Despite dedicating a substantial amount of my professional time to cable news punditry in recent years, I continue to teach a university course on management and to provide coaching and consultation to executives in industries ranging from health care to financial services, and I generally don't recommend that people – even very smart people – be given CEO positions as their first jobs in management. As one moves his or her way up through the managerial ranks of organizations, progressively taking on responsibility for overseeing and coordinating the work activities of more and more people, one learns certain lessons that are generally prerequisites of success at the CEO level.
In my experience, this is fairly obvious to most participatory shareholders in American corporations, but in 2008, it apparently wasn't obvious to most "shareholders" in America – its voters – who essentially hired President Barack Obama to serve as the country's "CEO" with little or no executive experience. Now, four years later, those same voters have an opportunity to evaluate the president's performance and to decide whether to retain or replace him in the job. As they prepare to participate in that process, I recommend that voters review certain lessons, such as the following – lessons best learned prior to assuming the mantle of a CEO – and assess whether the president has since mastered them.
Lesson No. 1: A successful CEO is both effective and efficient. When President Obama took office, his foremost mandate essentially was to develop and execute a "turnaround" strategy for America. Key benchmarks for the president's effectiveness in this regard include employment and economic growth, both of which have remained chronically anemic. Thus, the president's tax-and-spend strategy has been profoundly ineffective. That strategy has also been profoundly inefficient, ballooning America's annual deficits and national debt to historic proportions that threaten the long-term fiscal health of the nation.
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Lesson No. 2: A successful CEO makes tough choices. When President Obama took office, he essentially told Americans that neither he nor they had to make any tough choices – that he could massively expand government without massively expanding the deficit and the debt – and then proceeded to expand all three without so much as a budget, let alone a balanced budget. Budgets require tough choices between competing priorities. Only recently has the president even discussed a budget – a budget predicated upon employment-stifling tax increases and which would still be nowhere near balanced.
Lesson No. 3: A successful CEO thrives on competition. When President Obama took office, he promised to make health care affordable for all Americans, sacrificing neither the quality nor the quantity of available care, essentially by reducing – perhaps ultimately eliminating – competition in the health-care industry. While the president's plan has yet to be fully implemented, successful CEOs know that enhancing free-market competition would be far more likely to maintain quality, encourage innovation and control costs – that government never has given American consumers better, more-abundant and less-costly goods or services than the competitive free marketplace has.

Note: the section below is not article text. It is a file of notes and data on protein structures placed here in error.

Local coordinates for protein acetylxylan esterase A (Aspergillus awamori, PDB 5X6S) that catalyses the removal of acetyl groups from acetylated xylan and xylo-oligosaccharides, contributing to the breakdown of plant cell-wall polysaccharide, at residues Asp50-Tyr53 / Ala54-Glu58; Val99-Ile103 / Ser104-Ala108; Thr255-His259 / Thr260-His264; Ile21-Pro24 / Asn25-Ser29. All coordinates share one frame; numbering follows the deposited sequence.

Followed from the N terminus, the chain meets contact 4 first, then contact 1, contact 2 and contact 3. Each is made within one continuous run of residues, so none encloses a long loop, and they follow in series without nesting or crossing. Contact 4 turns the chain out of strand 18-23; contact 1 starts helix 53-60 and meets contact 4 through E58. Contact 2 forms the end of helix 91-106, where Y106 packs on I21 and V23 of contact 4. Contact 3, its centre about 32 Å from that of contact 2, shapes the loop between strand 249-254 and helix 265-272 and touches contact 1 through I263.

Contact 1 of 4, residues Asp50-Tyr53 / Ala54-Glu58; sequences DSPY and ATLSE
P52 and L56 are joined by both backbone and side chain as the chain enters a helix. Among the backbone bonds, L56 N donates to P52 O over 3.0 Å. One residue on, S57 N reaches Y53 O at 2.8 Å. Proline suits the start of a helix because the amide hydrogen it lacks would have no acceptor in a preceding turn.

Lesson No. 4: A successful CEO projects strength. When President Obama took office, he essentially diverged from past presidents and pursued a more apologetic, conciliatory approach to America's adversaries around the world – "speaking softly and carrying a small stick" (as opposed to the "big stick" advised by President Theodore Roosevelt). Successful CEOs know that when you allow yourself to appear weak, the only way to convince others that you'll project strength is to actually project it. The better strategy – articulated by President Reagan as "peace through strength" – is to avoid having to project strength by appearing consistently and unequivocally willing to project it.
Lesson No. 5: A successful CEO attends to multiple priorities simultaneously. When President Obama took office, he seemed, and has continued to seem, excessively focused on engineering a government takeover of the health-care industry and on redistributing wealth. Successful CEOs know that even when you have personal priorities, you still need to attend to organizational priorities – to make sure, for example, that your State Department isn't saying no to its diplomats' requests for additional security overseas, and that your Justice Department isn't sending assault weapons to Mexican drug cartels (otherwise, you can end up with murdered diplomats and murdered Border Patrol agents).
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President Obama argues that when he took office nearly four years ago, America's problems were so big that no president could have accomplished more than he has. I disagree. If he had mastered certain lessons, such as the ones above, prior to taking office – or even in office – I think he could've accomplished far more. In other words, if the president knew how to solve America's problems, I think he'd be solving them by now.
He may very well have done his best, but the learning curve from entry-level manager to CEO is steep, and we simply can't afford four more years of on-the-job training for this president. Fortunately, there's another candidate interested in the job, a candidate whose career indicates mastery of the lessons above and many others, which portends, in my professional judgment, a far greater likelihood of success in the position. Now more than ever, executive experience matters.